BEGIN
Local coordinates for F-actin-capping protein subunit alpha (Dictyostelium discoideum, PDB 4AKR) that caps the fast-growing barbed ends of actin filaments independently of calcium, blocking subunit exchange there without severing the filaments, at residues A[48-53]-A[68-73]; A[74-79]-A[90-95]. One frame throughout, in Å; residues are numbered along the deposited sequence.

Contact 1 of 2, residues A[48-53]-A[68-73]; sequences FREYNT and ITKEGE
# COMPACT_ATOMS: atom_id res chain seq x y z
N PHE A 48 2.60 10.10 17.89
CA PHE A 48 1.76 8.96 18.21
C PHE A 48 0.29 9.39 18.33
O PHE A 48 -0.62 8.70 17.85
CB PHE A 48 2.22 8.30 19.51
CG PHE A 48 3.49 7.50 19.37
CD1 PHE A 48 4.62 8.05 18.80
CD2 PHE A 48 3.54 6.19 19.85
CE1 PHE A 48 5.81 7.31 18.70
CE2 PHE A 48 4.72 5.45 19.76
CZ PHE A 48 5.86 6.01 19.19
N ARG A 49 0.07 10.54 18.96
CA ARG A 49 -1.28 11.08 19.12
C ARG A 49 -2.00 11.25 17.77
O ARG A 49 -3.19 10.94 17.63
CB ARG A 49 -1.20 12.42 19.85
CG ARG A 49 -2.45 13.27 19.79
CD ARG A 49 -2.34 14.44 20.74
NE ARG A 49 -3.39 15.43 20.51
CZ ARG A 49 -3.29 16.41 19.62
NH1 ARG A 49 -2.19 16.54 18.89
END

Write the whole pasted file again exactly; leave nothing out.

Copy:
Local coordinates for F-actin-capping protein subunit alpha (Dictyostelium discoideum, PDB 4AKR) that caps the fast-growing barbed ends of actin filaments independently of calcium, blocking subunit exchange there without severing the filaments, at residues A[48-53]-A[68-73]; A[74-79]-A[90-95]. One frame throughout, in Å; residues are numbered along the deposited sequence.

Contact 1 of 2, residues A[48-53]-A[68-73]; sequences FREYNT and ITKEGE
# COMPACT_ATOMS: atom_id res chain seq x y z
N PHE A 48 2.60 10.10 17.89
CA PHE A 48 1.76 8.96 18.21
C PHE A 48 0.29 9.39 18.33
O PHE A 48 -0.62 8.70 17.85
CB PHE A 48 2.22 8.30 19.51
CG PHE A 48 3.49 7.50 19.37
CD1 PHE A 48 4.62 8.05 18.80
CD2 PHE A 48 3.54 6.19 19.85
CE1 PHE A 48 5.81 7.31 18.70
CE2 PHE A 48 4.72 5.45 19.76
CZ PHE A 48 5.86 6.01 19.19
N ARG A 49 0.07 10.54 18.96
CA ARG A 49 -1.28 11.08 19.12
C ARG A 49 -2.00 11.25 17.77
O ARG A 49 -3.19 10.94 17.63
CB ARG A 49 -1.20 12.42 19.85
CG ARG A 49 -2.45 13.27 19.79
CD ARG A 49 -2.34 14.44 20.74
NE ARG A 49 -3.39 15.43 20.51
CZ ARG A 49 -3.29 16.41 19.62
NH1 ARG A 49 -2.19 16.54 18.89